A Fresh Look At Derivatives Under New Hedging Rules

A new accounting standard could make hedging with derivatives a more-viable risk management strategy for banks that had previously avoided them.

The Financial Accounting Standards Board sought to remove some barriers that previously discouraged many banks from using derivatives to hedge exposure to fluctuating interest rates. Now is an appropriate time for board members at banks of all sizes to ask their executive teams about their risk management strategies, and whether derivatives should play a larger role.

The standard — Accounting Standards Update (ASU) 2017-12, “Derivatives and Hedging (Topic 815): Targeted Improvements to Accounting for Hedging Activities” — went into effect for publicly traded institutions in the fiscal year beginning after Dec. 15, 2018. It takes effect for privately held banks in the fiscal year beginning after Dec. 15, 2020, though early adoption is permitted.

In theory, using derivatives such as interest-rate swaps should be an effective way for banks to fine-tune portfolios and offset risks that come with having a mix of fixed rate and floating rate assets and liabilities. In practice, however, many banks chose not to hedge with derivatives because of complicated accounting and financial reporting practices required by generally accepted accounting principles.

Old hedging rules required banks to separately measure and report hedge ineffectiveness, or any amounts by which a derivative did not perfectly mirror the instrument being hedged —even if the hedge was effective overall. Separately reporting ineffectiveness was confusing for investors and often conveyed a misleading impression of a bank’s derivatives-based hedging practices.

The new standard eliminates that requirement, resulting in hedge accounting that more accurately reflects a bank’s risk management activities and provides financial statement users more worthwhile information about the effect of hedging activities.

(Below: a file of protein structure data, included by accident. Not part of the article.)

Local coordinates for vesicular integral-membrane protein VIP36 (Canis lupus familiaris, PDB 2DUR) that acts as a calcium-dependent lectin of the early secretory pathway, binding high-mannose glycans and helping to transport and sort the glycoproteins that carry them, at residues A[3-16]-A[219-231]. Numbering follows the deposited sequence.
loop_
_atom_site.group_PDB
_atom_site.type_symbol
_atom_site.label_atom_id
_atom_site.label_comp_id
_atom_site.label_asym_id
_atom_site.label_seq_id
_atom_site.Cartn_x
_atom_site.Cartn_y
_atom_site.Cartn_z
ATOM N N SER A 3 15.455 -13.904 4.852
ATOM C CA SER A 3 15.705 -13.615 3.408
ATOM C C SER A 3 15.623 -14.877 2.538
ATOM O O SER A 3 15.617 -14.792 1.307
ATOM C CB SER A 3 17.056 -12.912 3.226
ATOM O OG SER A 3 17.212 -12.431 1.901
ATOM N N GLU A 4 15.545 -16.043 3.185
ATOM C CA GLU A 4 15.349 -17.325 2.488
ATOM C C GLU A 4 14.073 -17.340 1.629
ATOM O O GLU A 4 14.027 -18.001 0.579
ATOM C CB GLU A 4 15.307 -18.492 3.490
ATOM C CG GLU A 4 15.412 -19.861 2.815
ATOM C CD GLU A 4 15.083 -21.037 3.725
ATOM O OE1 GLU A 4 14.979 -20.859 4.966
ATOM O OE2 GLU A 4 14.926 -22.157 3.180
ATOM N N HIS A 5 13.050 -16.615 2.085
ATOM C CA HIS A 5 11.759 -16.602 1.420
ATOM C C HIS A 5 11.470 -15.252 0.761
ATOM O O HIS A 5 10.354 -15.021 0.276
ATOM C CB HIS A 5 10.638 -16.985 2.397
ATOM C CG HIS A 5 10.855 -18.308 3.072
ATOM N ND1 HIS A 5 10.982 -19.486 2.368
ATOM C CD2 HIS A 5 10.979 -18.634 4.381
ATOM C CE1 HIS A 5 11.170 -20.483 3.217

When initially establishing a hedge, banks must document how they will evaluate its effectiveness in offsetting the changes in the fair value or cash flow of the hedged instrument. This evaluation must be performed quarterly.

In the past, when a bank chose the “shortcut” method for evaluating hedge effectiveness, it was bound to that method throughout the life of the hedge. If management later determined that the more complicated “long-haul” method would be more appropriate, they could not simply start using that method prospectively. Rather, they would also have to evaluate for a possible restatement of previous financial statements, as if hedge accounting had never been applied.

The new standard changes that. Banks now may specify a long-haul method in their documentation to be used as a fallback method if they later determine that the shortcut method is no longer appropriate.

Things also have gotten simpler for banks that choose the long-haul method at inception. Previously, banks using the long-haul method were required to perform a quantitative assessment (such as a regression analysis) every quarter for the life of a hedge. The new standard still requires a quantitative assessment at inception, but now in certain circumstances banks can perform subsequent quarterly assessments using only qualitative methods, validating that the terms and conditions of the hedged transaction and hedging derivative have not changed.

The new guidance also revises how a bank may measure the change in a hedged item’s fair value due to changes in its benchmark interest rate. Instead of calculating fair value based on all the cash flows of the instrument’s coupon, banks now can calculate the change in fair value based solely on the benchmark interest rate component, which is a more targeted and appropriate measure.

Under old hedging rules, hedging the change in fair value of an instrument (such as a fixed-rate loan) generally required the life of the hedged instrument and the life of the hedging derivative (such as an interest-rate swap) to match. The new standard removes that burden and allows for partial-term fair value hedges. For example, a bank can hedge a 10-year fixed rate loan for only two years, using a two-year interest-rate swap.